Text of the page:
LSAT changes


<p>I am a newcomer to the whole Law School application process.</p>

<p>I have heard that a good way to prep for LSAT is to take the released practice exams.</p>

<p>I was also advised that the old LSATs are less helpful than more recent ones because test questions have changed, score curve has tightened upwards, etc.</p>

<p>So, from which released LSAT should I practice with? Some have advised LSAT#8 (1997, if I remember correctly) and afterwards, others have said only take ones released after the year 2000 and so on... I would like to know what the general consensus here is.</p>

<p>Also, if possible, how has the LSAT changed over the years, in terms of question formats, etc?</p>

<p>Thank you in advance for your time!</p>

<p>Why study only one? Or two? I have at least ten on a file, and I plan on taking every one of them before I take my first exam. So, to simply offer some friendly advice, I would advise you do the same. (It seems that should you, you probably can reason to take them in chronological order as to when they were released, i.e., build up to the most recent ones.)</p>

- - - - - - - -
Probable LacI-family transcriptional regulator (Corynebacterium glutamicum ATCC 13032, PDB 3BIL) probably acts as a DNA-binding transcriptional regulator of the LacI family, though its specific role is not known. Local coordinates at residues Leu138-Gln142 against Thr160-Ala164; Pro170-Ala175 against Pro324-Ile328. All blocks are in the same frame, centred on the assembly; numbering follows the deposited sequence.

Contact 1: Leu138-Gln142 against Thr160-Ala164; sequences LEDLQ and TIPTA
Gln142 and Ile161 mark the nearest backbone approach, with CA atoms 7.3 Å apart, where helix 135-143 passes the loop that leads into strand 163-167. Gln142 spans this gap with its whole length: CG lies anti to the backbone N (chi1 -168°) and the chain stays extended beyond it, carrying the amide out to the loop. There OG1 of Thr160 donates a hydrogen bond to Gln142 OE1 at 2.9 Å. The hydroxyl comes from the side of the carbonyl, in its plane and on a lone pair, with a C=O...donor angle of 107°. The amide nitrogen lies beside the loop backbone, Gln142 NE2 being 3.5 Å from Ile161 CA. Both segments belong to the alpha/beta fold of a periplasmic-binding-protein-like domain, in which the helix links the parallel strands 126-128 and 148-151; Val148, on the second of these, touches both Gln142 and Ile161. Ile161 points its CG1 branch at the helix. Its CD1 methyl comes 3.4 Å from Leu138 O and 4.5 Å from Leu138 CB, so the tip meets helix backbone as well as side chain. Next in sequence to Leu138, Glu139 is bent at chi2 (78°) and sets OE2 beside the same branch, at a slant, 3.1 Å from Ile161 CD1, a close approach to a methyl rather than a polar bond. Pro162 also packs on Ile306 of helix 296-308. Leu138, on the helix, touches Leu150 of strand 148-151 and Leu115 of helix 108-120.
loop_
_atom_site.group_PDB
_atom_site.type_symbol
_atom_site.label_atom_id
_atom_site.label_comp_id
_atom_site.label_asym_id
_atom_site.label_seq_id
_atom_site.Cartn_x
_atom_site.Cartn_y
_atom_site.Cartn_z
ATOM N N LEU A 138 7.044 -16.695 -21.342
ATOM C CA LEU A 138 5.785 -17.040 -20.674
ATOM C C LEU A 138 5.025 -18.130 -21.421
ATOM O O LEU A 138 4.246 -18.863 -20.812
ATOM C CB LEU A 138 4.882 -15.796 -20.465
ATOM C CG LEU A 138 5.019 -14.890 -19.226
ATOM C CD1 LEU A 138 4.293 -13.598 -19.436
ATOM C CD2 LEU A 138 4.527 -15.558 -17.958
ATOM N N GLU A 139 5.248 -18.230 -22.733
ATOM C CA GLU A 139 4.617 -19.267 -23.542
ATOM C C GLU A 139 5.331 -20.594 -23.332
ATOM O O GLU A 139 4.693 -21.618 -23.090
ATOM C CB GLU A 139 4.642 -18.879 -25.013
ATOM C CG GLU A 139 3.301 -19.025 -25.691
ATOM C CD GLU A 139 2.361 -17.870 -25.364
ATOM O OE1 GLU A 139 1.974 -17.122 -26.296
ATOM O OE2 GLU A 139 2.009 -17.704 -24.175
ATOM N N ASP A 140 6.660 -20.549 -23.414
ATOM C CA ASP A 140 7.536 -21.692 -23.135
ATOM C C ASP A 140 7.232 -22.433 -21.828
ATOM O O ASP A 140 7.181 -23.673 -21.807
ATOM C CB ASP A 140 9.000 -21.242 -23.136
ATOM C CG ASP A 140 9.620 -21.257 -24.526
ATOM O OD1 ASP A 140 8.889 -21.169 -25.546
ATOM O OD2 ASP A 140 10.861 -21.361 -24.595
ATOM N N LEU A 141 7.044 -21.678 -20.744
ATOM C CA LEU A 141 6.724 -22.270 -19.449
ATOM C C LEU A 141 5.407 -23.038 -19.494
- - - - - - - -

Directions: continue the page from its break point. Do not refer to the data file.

<p>HI prowlin panther,</p>

<p>Like La Barrister, if you are serious about doing well on the LSAT, you want to take more than one practice LSAT exam.</p>

<p>You can buy sets of ten past LSATs relatively cheaply.</p>

<p>And, although some questions have changed, the underpinning logic of the LSAT remains.</p>

<p>In other words, you will benefit as much from solving and deconstructing a ten-year old LSAT as you will one from last year.</p>

<p>The main thing you want to do this early in your LSAT preparation process is to establish an effective LSAT study plan and effective LSAT study techniques.</p>

<p>If you struggle with that, you can follow the link on my profile to see the free resources the LSAT prep company I work for provides to help you get started.</p>

<p>In fact, here is a link to a free article on how to establish an effective LSAT study plan:</p>

<p>[Building</a> Effective LSAT Study Plans](<a href=“]Building”></p>

<p>Best of luck.</p>